Whose Idea Is It Anyway? The Terminator, The Infinite Wrench, and BUGHOUSE!
Who invented the curated open mic storytelling night? Was it the folks over at Second Story? The Moth? Scott Whitehair? Who gets the credit for that particular format and, in getting said credit, what benefit is derived? WNEP Theater created The SKALD, a curated open mic storytelling competition, in 1999, but you’re not seeing anyone from that company declaring intellectual property rights.
Interestingly, each claims no providence over the format as none of the people involved in these groups or Scott care much about it. The format is a rich canvas for the different shows to create new improvements on the skeleton and flesh it out in their specific artistic way. The format wasn’t stolen or plagiarized in these cases so much as stripped of specificity and re-clothed in improvements, making wholly unique live experiences for a completely different audience.
The utilization of a given format, show or story structure to create something unique is commonplace. One could argue without it, innovation becomes impossible.
The Lion King is a kid-friendly Hamlet and West Side Story is Romeo & Juliet with a slightly less tragic ending.
Harlan Ellison, known for his work for science fiction sued James Cameron for plagiarizing his written episode for the series “The outer limits”. The episode was called Demon with a Glass Hand, the plot was of a cyborg soldier in human disguise who happened to be from the future and was sent back in time.
Director Albin Grau approached the Stoker estate to make Nosferatu based on Dracula, but he was quickly declined. Instead he went on and made small changes to his script so that he can go on to make one of the most influential films in horror.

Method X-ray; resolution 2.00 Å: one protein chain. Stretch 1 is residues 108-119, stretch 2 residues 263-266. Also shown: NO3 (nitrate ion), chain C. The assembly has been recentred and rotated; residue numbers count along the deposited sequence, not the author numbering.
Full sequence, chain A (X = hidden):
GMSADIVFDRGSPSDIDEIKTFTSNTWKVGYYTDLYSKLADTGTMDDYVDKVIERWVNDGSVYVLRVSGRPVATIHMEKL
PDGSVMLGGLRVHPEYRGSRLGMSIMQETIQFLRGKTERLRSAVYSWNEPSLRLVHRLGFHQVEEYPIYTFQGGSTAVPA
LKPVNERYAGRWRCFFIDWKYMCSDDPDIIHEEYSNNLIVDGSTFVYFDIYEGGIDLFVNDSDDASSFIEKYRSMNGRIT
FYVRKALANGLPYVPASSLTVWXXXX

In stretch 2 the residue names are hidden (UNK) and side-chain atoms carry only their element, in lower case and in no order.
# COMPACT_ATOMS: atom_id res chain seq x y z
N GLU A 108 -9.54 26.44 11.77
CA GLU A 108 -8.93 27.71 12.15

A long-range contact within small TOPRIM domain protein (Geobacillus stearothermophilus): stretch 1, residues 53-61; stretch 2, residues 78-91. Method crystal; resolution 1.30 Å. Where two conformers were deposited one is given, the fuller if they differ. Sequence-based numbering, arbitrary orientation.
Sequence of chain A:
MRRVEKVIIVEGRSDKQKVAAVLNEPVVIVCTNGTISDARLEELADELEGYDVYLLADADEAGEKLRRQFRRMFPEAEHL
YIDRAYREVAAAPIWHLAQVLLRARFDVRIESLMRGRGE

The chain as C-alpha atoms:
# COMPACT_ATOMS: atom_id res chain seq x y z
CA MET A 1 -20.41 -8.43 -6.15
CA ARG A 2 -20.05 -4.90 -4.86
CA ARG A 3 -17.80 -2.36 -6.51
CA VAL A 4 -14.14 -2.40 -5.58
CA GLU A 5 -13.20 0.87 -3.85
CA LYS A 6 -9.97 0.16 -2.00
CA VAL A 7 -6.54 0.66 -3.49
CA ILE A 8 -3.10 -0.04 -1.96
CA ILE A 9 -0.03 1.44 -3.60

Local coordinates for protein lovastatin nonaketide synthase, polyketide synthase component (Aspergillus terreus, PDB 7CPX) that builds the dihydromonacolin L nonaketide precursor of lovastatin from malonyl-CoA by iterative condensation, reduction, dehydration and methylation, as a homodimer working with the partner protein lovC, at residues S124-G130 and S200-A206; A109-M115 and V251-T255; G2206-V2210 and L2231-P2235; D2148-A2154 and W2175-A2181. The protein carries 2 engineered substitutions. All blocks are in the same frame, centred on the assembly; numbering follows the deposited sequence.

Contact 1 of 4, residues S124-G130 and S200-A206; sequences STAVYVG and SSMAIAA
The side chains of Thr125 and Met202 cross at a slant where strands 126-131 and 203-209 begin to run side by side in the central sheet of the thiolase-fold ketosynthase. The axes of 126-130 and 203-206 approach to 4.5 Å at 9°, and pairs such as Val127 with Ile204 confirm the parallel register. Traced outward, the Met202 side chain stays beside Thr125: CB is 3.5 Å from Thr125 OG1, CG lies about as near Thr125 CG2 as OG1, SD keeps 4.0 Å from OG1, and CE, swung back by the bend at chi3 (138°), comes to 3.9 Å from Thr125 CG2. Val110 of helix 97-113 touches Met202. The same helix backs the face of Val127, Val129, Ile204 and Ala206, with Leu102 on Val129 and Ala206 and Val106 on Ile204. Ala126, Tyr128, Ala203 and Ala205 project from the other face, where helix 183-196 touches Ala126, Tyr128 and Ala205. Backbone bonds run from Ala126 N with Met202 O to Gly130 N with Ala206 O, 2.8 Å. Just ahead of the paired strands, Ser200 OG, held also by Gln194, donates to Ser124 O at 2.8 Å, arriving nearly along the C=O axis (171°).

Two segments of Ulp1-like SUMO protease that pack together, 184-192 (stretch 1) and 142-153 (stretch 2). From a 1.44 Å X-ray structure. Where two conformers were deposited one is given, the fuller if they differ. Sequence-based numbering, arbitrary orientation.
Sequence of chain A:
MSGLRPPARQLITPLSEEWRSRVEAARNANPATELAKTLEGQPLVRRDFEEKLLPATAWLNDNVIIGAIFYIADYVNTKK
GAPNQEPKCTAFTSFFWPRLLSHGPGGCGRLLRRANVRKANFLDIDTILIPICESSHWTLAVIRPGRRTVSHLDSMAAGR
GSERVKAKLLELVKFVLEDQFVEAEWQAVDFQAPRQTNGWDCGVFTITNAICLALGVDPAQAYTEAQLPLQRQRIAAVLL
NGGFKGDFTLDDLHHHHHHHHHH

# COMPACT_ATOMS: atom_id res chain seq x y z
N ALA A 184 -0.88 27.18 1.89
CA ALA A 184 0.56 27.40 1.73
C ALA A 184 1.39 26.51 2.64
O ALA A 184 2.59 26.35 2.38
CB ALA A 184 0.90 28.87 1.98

Anime fans would know that Christopher Nolan’s work in Inception was not an original. His movie is a copy of Satoshi Kon’s anime Paprika. Paprika is about psychologist who creates a device to enter her patient’s dreams. Not only did he borrow elements from the story but his editing and framing can be compared side by side.
In Chicago, after a bunch of interpersonal mess and accusations, the long-standing theater collective known as The NeoFuturists elected to eject founder/creator Greg Allen from the fold, take the show he had created and directed for decades, lift the format beat for beat, and rename it The Infinite Wrench.
The Infinite Wrench adds the slightest of tweaks to Allen's show, providing the audience the same "menu" of 30 play titles, which they "order" on demand, each play beginning when its title is snatched from a clothesline strung above the stage. The ensemble still gives itself 60 minutes on the same darkroom timer, and they still order a pizza for the audience when the show sells out. But now, at the end of each play, the performers yell "Next!" instead of "Curtain!"
Allen should take all this as a compliment. The form and structure of Too Much Light can hardly be improved on, although the new show's adding a "wrench" each night—some spontaneous mucking with the show's conventions—creates an extra bit of meddlesome urgency (on the sold-out night I attended, someone decided the show would end when the pizza delivery person showed up).
Recently, after over a year and a half of running BUGHOUSE! in Chicago with the correlating live podcast, Literate Ape decided to bring that show to Las Vegas. It’s unique in Nevada and the local public radio magazine decided to run a feature on our arrival: